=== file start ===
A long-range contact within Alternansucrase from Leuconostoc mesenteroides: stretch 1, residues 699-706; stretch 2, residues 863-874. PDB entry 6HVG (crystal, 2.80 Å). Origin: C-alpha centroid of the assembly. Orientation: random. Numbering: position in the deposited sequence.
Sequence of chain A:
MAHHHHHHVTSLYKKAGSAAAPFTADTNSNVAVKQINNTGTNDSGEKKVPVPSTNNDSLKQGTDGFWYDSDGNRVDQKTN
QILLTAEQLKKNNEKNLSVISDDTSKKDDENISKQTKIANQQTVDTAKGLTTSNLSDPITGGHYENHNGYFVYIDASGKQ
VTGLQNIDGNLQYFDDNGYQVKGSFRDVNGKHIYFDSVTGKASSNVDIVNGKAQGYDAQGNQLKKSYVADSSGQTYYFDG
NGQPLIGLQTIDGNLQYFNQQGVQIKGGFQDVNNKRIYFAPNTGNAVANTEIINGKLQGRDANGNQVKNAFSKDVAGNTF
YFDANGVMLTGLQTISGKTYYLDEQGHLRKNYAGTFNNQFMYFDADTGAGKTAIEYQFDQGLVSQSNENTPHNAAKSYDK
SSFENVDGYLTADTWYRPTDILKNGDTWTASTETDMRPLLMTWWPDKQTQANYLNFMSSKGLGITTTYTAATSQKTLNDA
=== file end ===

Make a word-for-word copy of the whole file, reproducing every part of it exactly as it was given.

A long-range contact within Alternansucrase from Leuconostoc mesenteroides: stretch 1, residues 699-706; stretch 2, residues 863-874. PDB entry 6HVG (crystal, 2.80 Å). Origin: C-alpha centroid of the assembly. Orientation: random. Numbering: position in the deposited sequence.
Sequence of chain A:
MAHHHHHHVTSLYKKAGSAAAPFTADTNSNVAVKQINNTGTNDSGEKKVPVPSTNNDSLKQGTDGFWYDSDGNRVDQKTN
QILLTAEQLKKNNEKNLSVISDDTSKKDDENISKQTKIANQQTVDTAKGLTTSNLSDPITGGHYENHNGYFVYIDASGKQ
VTGLQNIDGNLQYFDDNGYQVKGSFRDVNGKHIYFDSVTGKASSNVDIVNGKAQGYDAQGNQLKKSYVADSSGQTYYFDG
NGQPLIGLQTIDGNLQYFNQQGVQIKGGFQDVNNKRIYFAPNTGNAVANTEIINGKLQGRDANGNQVKNAFSKDVAGNTF
YFDANGVMLTGLQTISGKTYYLDEQGHLRKNYAGTFNNQFMYFDADTGAGKTAIEYQFDQGLVSQSNENTPHNAAKSYDK
SSFENVDGYLTADTWYRPTDILKNGDTWTASTETDMRPLLMTWWPDKQTQANYLNFMSSKGLGITTTYTAATSQKTLNDA